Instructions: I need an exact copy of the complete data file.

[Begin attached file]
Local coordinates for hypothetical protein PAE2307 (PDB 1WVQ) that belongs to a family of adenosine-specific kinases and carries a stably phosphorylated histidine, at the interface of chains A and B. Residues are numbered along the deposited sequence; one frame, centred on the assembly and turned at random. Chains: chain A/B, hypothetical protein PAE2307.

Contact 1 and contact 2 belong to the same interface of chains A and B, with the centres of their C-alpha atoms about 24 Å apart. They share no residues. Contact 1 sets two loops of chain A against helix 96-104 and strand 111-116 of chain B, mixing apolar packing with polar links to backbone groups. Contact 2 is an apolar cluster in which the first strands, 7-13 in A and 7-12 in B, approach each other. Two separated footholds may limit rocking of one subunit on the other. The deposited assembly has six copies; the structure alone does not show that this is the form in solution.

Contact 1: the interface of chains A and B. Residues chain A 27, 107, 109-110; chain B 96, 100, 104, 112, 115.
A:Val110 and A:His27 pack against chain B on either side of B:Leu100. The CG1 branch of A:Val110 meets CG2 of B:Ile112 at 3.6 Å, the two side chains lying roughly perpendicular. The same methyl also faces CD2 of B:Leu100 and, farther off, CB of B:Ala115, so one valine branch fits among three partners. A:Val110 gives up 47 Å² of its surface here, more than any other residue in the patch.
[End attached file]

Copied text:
Local coordinates for hypothetical protein PAE2307 (PDB 1WVQ) that belongs to a family of adenosine-specific kinases and carries a stably phosphorylated histidine, at the interface of chains A and B. Residues are numbered along the deposited sequence; one frame, centred on the assembly and turned at random. Chains: chain A/B, hypothetical protein PAE2307.

Contact 1 and contact 2 belong to the same interface of chains A and B, with the centres of their C-alpha atoms about 24 Å apart. They share no residues. Contact 1 sets two loops of chain A against helix 96-104 and strand 111-116 of chain B, mixing apolar packing with polar links to backbone groups. Contact 2 is an apolar cluster in which the first strands, 7-13 in A and 7-12 in B, approach each other. Two separated footholds may limit rocking of one subunit on the other. The deposited assembly has six copies; the structure alone does not show that this is the form in solution.

Contact 1: the interface of chains A and B. Residues chain A 27, 107, 109-110; chain B 96, 100, 104, 112, 115.
A:Val110 and A:His27 pack against chain B on either side of B:Leu100. The CG1 branch of A:Val110 meets CG2 of B:Ile112 at 3.6 Å, the two side chains lying roughly perpendicular. The same methyl also faces CD2 of B:Leu100 and, farther off, CB of B:Ala115, so one valine branch fits among three partners. A:Val110 gives up 47 Å² of its surface here, more than any other residue in the patch.